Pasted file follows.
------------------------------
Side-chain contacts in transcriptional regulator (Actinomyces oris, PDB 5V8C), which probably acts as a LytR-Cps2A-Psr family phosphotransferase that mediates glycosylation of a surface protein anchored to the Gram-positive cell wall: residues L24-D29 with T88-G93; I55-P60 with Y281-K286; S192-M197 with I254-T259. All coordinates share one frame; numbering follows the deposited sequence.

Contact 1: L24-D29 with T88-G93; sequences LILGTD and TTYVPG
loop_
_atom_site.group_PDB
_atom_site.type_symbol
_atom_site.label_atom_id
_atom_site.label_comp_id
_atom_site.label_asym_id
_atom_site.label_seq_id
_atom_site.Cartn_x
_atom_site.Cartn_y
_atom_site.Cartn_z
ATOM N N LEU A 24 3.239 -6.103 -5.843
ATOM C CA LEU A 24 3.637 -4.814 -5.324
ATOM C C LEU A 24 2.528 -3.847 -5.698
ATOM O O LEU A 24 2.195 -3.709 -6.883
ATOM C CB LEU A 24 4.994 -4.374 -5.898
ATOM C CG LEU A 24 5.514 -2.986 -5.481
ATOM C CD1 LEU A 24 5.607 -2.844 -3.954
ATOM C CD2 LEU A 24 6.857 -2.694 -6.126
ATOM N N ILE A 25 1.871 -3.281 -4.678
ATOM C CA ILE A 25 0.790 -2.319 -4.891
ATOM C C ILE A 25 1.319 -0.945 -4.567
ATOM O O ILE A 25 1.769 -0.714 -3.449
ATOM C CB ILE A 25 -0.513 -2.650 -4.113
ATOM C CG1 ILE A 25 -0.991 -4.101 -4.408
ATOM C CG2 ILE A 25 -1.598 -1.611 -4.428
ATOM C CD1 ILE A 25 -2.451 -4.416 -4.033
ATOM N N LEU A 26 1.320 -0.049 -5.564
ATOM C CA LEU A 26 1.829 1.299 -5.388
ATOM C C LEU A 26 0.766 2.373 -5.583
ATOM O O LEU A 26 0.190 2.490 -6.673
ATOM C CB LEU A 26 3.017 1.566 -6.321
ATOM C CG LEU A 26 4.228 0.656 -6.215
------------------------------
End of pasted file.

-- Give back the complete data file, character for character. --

Side-chain contacts in transcriptional regulator (Actinomyces oris, PDB 5V8C), which probably acts as a LytR-Cps2A-Psr family phosphotransferase that mediates glycosylation of a surface protein anchored to the Gram-positive cell wall: residues L24-D29 with T88-G93; I55-P60 with Y281-K286; S192-M197 with I254-T259. All coordinates share one frame; numbering follows the deposited sequence.

Contact 1: L24-D29 with T88-G93; sequences LILGTD and TTYVPG
loop_
_atom_site.group_PDB
_atom_site.type_symbol
_atom_site.label_atom_id
_atom_site.label_comp_id
_atom_site.label_asym_id
_atom_site.label_seq_id
_atom_site.Cartn_x
_atom_site.Cartn_y
_atom_site.Cartn_z
ATOM N N LEU A 24 3.239 -6.103 -5.843
ATOM C CA LEU A 24 3.637 -4.814 -5.324
ATOM C C LEU A 24 2.528 -3.847 -5.698
ATOM O O LEU A 24 2.195 -3.709 -6.883
ATOM C CB LEU A 24 4.994 -4.374 -5.898
ATOM C CG LEU A 24 5.514 -2.986 -5.481
ATOM C CD1 LEU A 24 5.607 -2.844 -3.954
ATOM C CD2 LEU A 24 6.857 -2.694 -6.126
ATOM N N ILE A 25 1.871 -3.281 -4.678
ATOM C CA ILE A 25 0.790 -2.319 -4.891
ATOM C C ILE A 25 1.319 -0.945 -4.567
ATOM O O ILE A 25 1.769 -0.714 -3.449
ATOM C CB ILE A 25 -0.513 -2.650 -4.113
ATOM C CG1 ILE A 25 -0.991 -4.101 -4.408
ATOM C CG2 ILE A 25 -1.598 -1.611 -4.428
ATOM C CD1 ILE A 25 -2.451 -4.416 -4.033
ATOM N N LEU A 26 1.320 -0.049 -5.564
ATOM C CA LEU A 26 1.829 1.299 -5.388
ATOM C C LEU A 26 0.766 2.373 -5.583
ATOM O O LEU A 26 0.190 2.490 -6.673
ATOM C CB LEU A 26 3.017 1.566 -6.321
ATOM C CG LEU A 26 4.228 0.656 -6.215